Politician states not tortious to stop Pakistani politician
The leader of Norsk Innvandrerforum (Norwegian immigration forum) stated that many Pakistanis would be offended if Ahmed was denied access to Norway. Rafiq disagree, and she is sported by her party colleague, Local Government Minister Erna Solberg. They are now going to establish why Ahmed was denied access to the Netherlands and Belgium.
«We have to evaluate why Belgium and the Netherlands did this,» Rafiq said to TV 2 Nettavisen.
She claims that this should be a case for the police and the Norwegian Police Security Service (PST) to evaluate whether or not Ahmed should be denied access to Norway.
«If they claim his visit may be a threat to national security, there is no doubt that he should not come here,» Rafiq said. «Its an exaggeration to say that that this offends Pakistanis. We are talking about one Pakistani parliamentarian who is not getting into the country. Norwegian authorities must be allowed to do their job.»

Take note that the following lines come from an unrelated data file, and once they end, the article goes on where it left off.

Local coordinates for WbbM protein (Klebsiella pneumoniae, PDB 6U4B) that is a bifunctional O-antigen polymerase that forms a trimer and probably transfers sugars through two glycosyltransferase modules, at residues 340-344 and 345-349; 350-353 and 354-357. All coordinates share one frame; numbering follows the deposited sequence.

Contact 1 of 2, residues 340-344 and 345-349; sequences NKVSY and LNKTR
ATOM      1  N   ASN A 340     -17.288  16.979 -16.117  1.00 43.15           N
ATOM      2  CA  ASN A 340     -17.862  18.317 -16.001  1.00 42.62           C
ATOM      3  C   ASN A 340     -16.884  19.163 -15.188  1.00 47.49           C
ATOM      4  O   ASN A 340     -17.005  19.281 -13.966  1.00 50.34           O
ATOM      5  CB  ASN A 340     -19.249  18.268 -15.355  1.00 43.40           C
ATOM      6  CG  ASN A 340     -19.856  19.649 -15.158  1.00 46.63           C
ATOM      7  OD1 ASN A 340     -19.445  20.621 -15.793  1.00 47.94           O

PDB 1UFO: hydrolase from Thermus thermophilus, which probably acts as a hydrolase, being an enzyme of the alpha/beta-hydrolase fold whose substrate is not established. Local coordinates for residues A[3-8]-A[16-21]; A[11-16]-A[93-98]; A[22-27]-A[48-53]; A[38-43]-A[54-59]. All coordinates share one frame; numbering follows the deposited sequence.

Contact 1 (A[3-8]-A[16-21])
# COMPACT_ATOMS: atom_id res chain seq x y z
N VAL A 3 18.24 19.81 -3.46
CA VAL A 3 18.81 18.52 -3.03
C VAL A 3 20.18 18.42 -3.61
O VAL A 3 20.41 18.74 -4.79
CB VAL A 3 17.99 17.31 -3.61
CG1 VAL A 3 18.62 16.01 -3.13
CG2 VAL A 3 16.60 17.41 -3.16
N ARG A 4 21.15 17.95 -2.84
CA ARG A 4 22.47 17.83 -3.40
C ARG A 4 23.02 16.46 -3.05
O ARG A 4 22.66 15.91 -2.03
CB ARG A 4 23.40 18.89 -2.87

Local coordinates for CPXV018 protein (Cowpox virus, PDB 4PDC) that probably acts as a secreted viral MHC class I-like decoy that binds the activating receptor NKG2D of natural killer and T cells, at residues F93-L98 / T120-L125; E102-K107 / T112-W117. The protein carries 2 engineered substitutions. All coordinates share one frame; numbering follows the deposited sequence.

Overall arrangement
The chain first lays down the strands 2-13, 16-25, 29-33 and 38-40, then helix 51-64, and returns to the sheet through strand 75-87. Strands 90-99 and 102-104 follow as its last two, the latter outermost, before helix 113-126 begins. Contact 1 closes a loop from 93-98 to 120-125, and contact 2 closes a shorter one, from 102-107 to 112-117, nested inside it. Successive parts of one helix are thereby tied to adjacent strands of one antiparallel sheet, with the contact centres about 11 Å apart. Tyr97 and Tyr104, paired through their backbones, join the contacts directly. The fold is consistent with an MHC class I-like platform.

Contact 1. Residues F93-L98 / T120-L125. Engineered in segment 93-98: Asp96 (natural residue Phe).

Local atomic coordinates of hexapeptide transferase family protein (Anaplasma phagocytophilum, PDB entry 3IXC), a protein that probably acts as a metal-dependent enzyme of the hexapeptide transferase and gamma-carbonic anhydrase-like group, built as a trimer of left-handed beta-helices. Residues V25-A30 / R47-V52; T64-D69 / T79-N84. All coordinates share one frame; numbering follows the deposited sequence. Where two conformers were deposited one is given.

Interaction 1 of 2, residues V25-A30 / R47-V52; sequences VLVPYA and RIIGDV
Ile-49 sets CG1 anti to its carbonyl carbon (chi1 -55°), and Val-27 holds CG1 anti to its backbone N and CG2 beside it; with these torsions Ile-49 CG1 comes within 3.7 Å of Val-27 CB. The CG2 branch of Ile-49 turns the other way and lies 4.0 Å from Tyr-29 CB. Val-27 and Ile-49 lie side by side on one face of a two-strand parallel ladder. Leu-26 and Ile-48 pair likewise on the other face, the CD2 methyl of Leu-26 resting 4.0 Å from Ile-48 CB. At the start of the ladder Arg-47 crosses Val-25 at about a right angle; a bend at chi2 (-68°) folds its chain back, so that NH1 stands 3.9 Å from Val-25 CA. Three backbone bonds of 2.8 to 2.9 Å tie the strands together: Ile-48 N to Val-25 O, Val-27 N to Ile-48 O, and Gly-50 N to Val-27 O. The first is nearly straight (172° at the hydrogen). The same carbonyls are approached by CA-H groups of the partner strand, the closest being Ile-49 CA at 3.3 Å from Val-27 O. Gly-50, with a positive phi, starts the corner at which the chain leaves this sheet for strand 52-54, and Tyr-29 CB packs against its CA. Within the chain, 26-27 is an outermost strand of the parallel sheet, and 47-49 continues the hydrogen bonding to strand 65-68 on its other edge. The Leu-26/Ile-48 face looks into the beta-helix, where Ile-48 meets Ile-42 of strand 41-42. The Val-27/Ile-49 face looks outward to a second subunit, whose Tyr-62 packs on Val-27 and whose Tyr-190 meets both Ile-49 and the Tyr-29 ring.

Rafiq stressed that Ahmed is not invited to Norway on an official visit, but by a congregation.
«This church will probably feel offended if Ahmed is stopped, but I think most Pakistanis completely understand that Norwegian authorities must take national security into account.»
It became know this week that Qazi Hussain Ahmed, who is the leader of Pakistans largest religious party Jammat-e-Islami, is coming to Norway Oslo August 21. He was invited by Islamic Cultural Center to speak at the congregation and at the Muslim student union at the University of Oslo.
The invitation has become controversial because Amit Shrivastava, researcher at Norwegian Institute of International Affairs (NUPI), among others, has characterized Ahmed as an extremist and a threat against Norway.
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